cDNAs were amplified using the primer pairs listed in Additional file 4: Table S1. Real-time quantitative PCR (RT-qPCR) was performed on an Applied Biosystems™ 7500 Real-Time PCR System (ABI7500 FAST; Applied Biosystems, Thermo Fisher Scientific, Waltham, MA, USA) using the PowerUp SYBR Green Supermix (Applied Biosystems). All reactions were initiated with a hot start of 50 °C for 2 min and 95 °C for 2 min, followed by 40 cycles of 60 °C for 5 s and 95 °C for 15 s. All RT-qPCR assays were performed in triplicate. Relative fold changes were assessed using the 2−∆∆CT method [30] and calibrated against the expression of the housekeeping gene Actin6 (Additional file 4: Table S1) in control L3 that were fed a similar concentration of inactivated yeast. Inactivated yeast was prepared similarly to YEOO, but in the absence of any EOs.

Confocal microscopy

Confocal microscopy was used to assess the distribution of YEOO throughout the alimentary canal of larvae. Whole guts from L3 were dissected after exposure to either 30 mg/l YEOO or a similar concentration of inactivated yeast (control) for 4 h, and fixed for 15–30 min at room temperature with Zamboni’s fixative [31].

To assess whether ingestion of YEOO affected the permeability of the type 2 peritrophic matrix (PM2), L3 were treated with either 30 mg/l YEOO or inactivated yeast in water that was supplemented with 0.5 mg/ml FITC-dextran (molecular weight [MW]: 150, 500 or 2000 kDa; Cell Signaling Technology, Danvers, MA, USA). After 4 h of treatment, alimentary canals were dissected from larvae of both treatment groups and fixed in Zamboni’s fixative [31] as described above. Following three washes in phosphate buffered saline (PBS), the tissues were stained for 5 min with 10 µg/ml of DAPI (Invitrogen™, Thermo Fisher Scientific, Waltham, MA, USA). Samples were mounted onto charged slides after more washes in PBS and subsequently imaged on a ZEISS 710 Two Photon confocal microscope (Carl Zeiss AG, Hoberkochen, Germany). The permeability of larval PM2 was qualitatively assessed by presence/absence of fluorescein signal in the caeca of dissected guts/larvae [32].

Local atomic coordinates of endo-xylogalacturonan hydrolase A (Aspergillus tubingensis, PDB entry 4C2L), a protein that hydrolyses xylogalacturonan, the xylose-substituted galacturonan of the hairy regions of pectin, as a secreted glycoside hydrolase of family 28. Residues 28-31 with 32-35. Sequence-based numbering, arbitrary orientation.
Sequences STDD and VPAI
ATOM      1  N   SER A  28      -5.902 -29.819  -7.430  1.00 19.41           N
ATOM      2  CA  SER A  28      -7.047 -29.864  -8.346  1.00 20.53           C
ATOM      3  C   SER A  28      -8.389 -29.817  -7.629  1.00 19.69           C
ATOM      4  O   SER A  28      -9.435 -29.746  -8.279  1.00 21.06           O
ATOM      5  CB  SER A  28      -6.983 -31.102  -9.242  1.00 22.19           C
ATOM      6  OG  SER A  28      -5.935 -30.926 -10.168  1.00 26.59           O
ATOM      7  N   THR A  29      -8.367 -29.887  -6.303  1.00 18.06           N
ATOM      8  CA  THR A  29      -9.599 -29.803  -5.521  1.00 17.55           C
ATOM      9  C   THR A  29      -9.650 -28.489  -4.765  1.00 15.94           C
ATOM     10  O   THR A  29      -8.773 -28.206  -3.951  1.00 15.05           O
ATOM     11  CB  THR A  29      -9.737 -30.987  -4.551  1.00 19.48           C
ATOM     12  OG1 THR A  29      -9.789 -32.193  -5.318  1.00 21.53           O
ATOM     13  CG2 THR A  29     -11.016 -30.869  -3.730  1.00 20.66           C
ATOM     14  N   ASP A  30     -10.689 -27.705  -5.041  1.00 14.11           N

Terminal deoxynucleotidyl transferase dUTP nick end labeling analysis

Terminal deoxynucleotidyl transferase dUTP nick end labeling (TUNEL) was used to assess apoptosis via DNA fragmentation. L3 were exposed to either YEOO (10 mg/l) or a similar concentration of inactivated yeast for 24 h. Guts were dissected and fixed in Zamboni as described above. Tissues were washed three times (5 min each) in PBS, twice (2 min each) in PBS containing 0.3% Triton X-100 (PBST), followed by TUNEL analysis (Roche, Basel, Switzerland) according to manufacturer’s protocol. Samples were counterstained with 10 µg/ml of DAPI (Invitrogen), mounted onto slides in Vectashield™ (Vector Laboratories, Burlingame, CA, USA), and subsequently imaged on a ZEISS 710 Two Photon confocal microscope (Carl Zeiss AG).

Transmission electron microscopy

To determine cellular damage caused by YEOO ingestion, L3 were exposed to 30 mg/l of either YEOO or inactivated yeast (control). Following 4 h exposure, alimentary canals were dissected from both treatment groups. Tissues were fixed overnight at room temperature in freshly prepared 2% formaldehyde and 2% electron microscopy (EM) grade glutaraldehyde (Electron Microscopy Sciences, Hatfield, PA, USA) in 0.1 M cacodylate buffer, pH 7.2. Fixed tissues were washed three times, for 10 min each, in cacodylate buffer (without aldehydes) prior to incubation for 1 h in 2% OsO4. After more washes in 0.1 M cacodylate buffer, tissues were dehydrated in a graduated series of ethanol (10 min each in 30%, 50%, 70%, and 95% ethanol followed by 2 × 10 min in 100% ethanol), infiltrated in a graduated series of Spurr’s epoxy resin (Electron Microscopy Sciences) and then polymerized at 70 °C for 11 h. Polymerized blocks were sectioned in a Leica UC6 ultramicrotome (Leica Microsystems GmbH, Wetzlar, Germany). Longitudinal and transverse thin sections were collected on 3-mm copper grids. Grids were post-stained in a Leica EM AC20 grid stainer (Leica Microsystems GmbH) and then examined on a JEOL JEM-1011 transmission electron microscope (JEOL USA, Peabody, MA, USA). Images were collected on an Advanced Microscopy Techniques digital camera (AMT Corp., Woburn, MA, USA).